Offensive news still is not good
Hubert Mizell, The St.Petersburg Times, published 27 November 2000

So, after a 31-point Sunday, do you expect me to criticize Tampa Bay's offense? I think I will. "As long as we win," receiver Keyshawn Johnson said, "I don't give a (flip)." Key said every bit of that, except for flip.

Buffalo found ways to get eight passes for 102 yards to its prime catcher, Eric Moulds, even against a furious Bucs defense, but Johnson was a No. 1 who embraced a quiet two receptions covering just 15 yards. Not that he wasn't getting open. "Receivers always think they're open," Johnson said with that glistening smile of his. "If we win doing what we did against Buffalo, that's cool; nothing else much matters."

Oh yeah, it did work for the Bucs, this time. Desperate to win, they put a 31-17 smack on the Bills, but you wonder if the same level of offensive productivity will be okay next week against Dallas, then at Miami, followed by St. Louis and Green Bay. Total yardage: 180. All the way? No way.

Good for Karl Williams, cracking free for a 73-yardpunt-return touchdown. Wonderful effort by Warrick "Big Enough" Dunn, rushing for 106 yards and two scores. It was "Yippee!" as usual for Tampa Bay's defense, especially the 20-tackle wonderworks of linebacker Derrick Brooks. Even so, Bucs passing does nag. It wasn't quite the Chicago misfire, but close. No matter Keyshawn's words. No matter the sense of Sunday satisfaction of Tampa Bay's bully statesman, Warren Sapp.

Due to Dunn/Williams thunder, the load became less weighty on quarterback Shaun King, who completed 10 of 18 for 106 yards. Buffalo sacked him seven times. Winning pitcher, nonetheless. "I don't care about throwing passes all the time if we can run like Dunn did," Johnson said. "If 180 yards (total offense) wins, give me 180 for 16 straight games. If 180 doesn't get it done, then there's a problem."

My stance precisely. Checking the Bills-Bucs numbers, nothing is of killer importance beyond the 31-17, but some stats should be troubling to Tampa Bay coach Tony Dungy and his offensive coordinator, Les Steckel. Buffalo had a 433-180 advantage in total offense. Tampa Bay had zero turnovers; the Bills fumbled away two. For the home guys, there was a whopping conquest in return yardage, 95 compared with minus-3 for Buffalo. Still, there are Bucs passing results that should bring winces to even the victorious faces.

Chew on this A 4.6-yard Tampa Bay rushing average, acquired mostly on Dunn's deeds, was splendid. But with 66 net yards passing, the average team gain per attempt was a sickly 2.6, less than half the league norm of 6.3 yards a throw. On third-down chances, the Bucs made first downs just twice and failed eight times. We can only imagine what Keyshawn and Warren were thinking in the first quarter when, on one possession, King was sacked three consecutive times, and the next time Tampa Bay got the ball, the quarterback got clobbered again during a series that netted minus-6 yards. "At the beginning, Shaun was a little under stress," Johnson said. "We went away from so many seven-step drops. Warrick cracked some big runs. After that, it was really no performance (for King). We weren't throwing the football much."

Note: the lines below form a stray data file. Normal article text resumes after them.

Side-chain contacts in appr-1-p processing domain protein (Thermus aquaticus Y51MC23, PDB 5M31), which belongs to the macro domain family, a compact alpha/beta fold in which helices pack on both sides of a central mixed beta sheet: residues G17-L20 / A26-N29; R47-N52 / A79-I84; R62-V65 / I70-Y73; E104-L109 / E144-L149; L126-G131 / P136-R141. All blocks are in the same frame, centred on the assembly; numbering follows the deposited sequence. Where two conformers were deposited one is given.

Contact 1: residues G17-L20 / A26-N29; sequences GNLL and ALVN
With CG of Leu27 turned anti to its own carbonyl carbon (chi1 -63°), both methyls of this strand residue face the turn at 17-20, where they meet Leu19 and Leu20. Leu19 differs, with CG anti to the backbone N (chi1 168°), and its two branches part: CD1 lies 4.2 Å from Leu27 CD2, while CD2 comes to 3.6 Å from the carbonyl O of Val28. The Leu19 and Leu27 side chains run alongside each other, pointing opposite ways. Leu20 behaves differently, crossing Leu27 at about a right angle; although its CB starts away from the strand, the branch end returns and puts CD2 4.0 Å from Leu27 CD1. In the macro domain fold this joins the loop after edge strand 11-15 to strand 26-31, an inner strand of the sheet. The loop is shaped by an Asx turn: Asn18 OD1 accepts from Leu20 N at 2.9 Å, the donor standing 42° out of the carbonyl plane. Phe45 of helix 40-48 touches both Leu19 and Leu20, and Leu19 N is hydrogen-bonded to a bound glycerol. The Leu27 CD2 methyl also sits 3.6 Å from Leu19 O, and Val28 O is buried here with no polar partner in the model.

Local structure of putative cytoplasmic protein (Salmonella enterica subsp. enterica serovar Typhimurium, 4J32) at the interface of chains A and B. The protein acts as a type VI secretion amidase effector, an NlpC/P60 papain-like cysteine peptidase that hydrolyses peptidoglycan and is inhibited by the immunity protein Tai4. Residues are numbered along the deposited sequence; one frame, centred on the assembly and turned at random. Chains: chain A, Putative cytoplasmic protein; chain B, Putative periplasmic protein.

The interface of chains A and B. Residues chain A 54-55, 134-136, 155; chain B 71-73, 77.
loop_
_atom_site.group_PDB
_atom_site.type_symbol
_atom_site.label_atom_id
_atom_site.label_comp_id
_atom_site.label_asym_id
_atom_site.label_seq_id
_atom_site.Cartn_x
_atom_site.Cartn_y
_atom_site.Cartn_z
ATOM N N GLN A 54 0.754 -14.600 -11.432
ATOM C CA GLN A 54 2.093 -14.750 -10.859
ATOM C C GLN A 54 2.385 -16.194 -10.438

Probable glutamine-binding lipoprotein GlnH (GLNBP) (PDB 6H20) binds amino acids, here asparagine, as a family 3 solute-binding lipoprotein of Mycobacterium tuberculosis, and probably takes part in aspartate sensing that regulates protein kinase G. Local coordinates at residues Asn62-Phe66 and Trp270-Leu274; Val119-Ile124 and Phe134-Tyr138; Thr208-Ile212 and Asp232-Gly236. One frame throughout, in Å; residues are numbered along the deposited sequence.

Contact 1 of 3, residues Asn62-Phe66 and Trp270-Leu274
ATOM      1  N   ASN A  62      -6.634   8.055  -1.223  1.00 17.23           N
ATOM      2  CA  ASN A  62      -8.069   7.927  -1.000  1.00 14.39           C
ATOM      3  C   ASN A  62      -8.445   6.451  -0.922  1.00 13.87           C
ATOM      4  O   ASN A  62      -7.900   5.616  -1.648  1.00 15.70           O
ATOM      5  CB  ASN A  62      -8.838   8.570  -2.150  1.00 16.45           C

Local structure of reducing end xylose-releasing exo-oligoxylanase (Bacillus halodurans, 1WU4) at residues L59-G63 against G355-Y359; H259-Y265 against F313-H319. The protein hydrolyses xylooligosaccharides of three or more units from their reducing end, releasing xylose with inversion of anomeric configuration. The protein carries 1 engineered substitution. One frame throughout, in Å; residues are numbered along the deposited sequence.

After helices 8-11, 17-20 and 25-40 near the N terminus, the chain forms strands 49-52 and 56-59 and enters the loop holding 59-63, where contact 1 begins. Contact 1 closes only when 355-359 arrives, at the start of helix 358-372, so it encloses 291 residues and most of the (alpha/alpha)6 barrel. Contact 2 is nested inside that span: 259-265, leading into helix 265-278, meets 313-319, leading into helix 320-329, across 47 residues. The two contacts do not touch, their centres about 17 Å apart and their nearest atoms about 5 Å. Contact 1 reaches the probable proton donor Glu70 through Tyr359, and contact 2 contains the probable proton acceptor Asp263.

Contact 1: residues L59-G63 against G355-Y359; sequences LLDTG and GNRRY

It was a gray, drippy afternoon that asked for optimum Dunn patience. Warrick got little gains: 3 yards on a draw, then 1, then 4, waiting for real openings. "Finally, it happened," said the 178-pound stud from FSU. "I got some great blocks on the first (6-yard) touchdown, then on the second (39 yards), it was the biggest hole I've seen in a long, long time."

Mike Alstott, the 245-pound rhino, was a fullback on crutches with a bum knee. Dunn danced without a partner. Tampa Bay's workhorse looked more like a Shetland pony. "It was rough, especially early," Dunn said. "But if there's a worry about me having to carry a bigger load, there really shouldn't be."

He's like pro basketball's Spud Webb and Muggsy Bogues, the undersized gents who're always having to explain short. Dunn, the little chap, totes big. He labors with less of an injury history than, say, the muscle-bound Alstott. "People won't accept that I don't take big shots," Dunn said. "When most everybody in football is sore on Monday, I'm not." So what's the reason? Freak of nature? "Ask my grandmother," he said. "I think it's in the genes."

With the Cowboys, Dolphins, Rams and Packers coming, it would be advisable not to further count on 180 yards of offense. It can work at times, especially when your defense is notably nasty and there is sweet stuff such as an edge in turnovers and a 73-yard punt return. But somewhere, maybe against Dallas or the following challenge in Miami, the Bucs are going to need King to be more voluminous through the air, including locating Keyshawn Johnson on more passes. Tampa Bay (7-5) can't afford to lose more than one more game, if that. Losing is what you're prone to do with 180 yards of offense, plus getting sacked seven times and averaging 2.6 yards a throw. But, for one Sunday, it worked.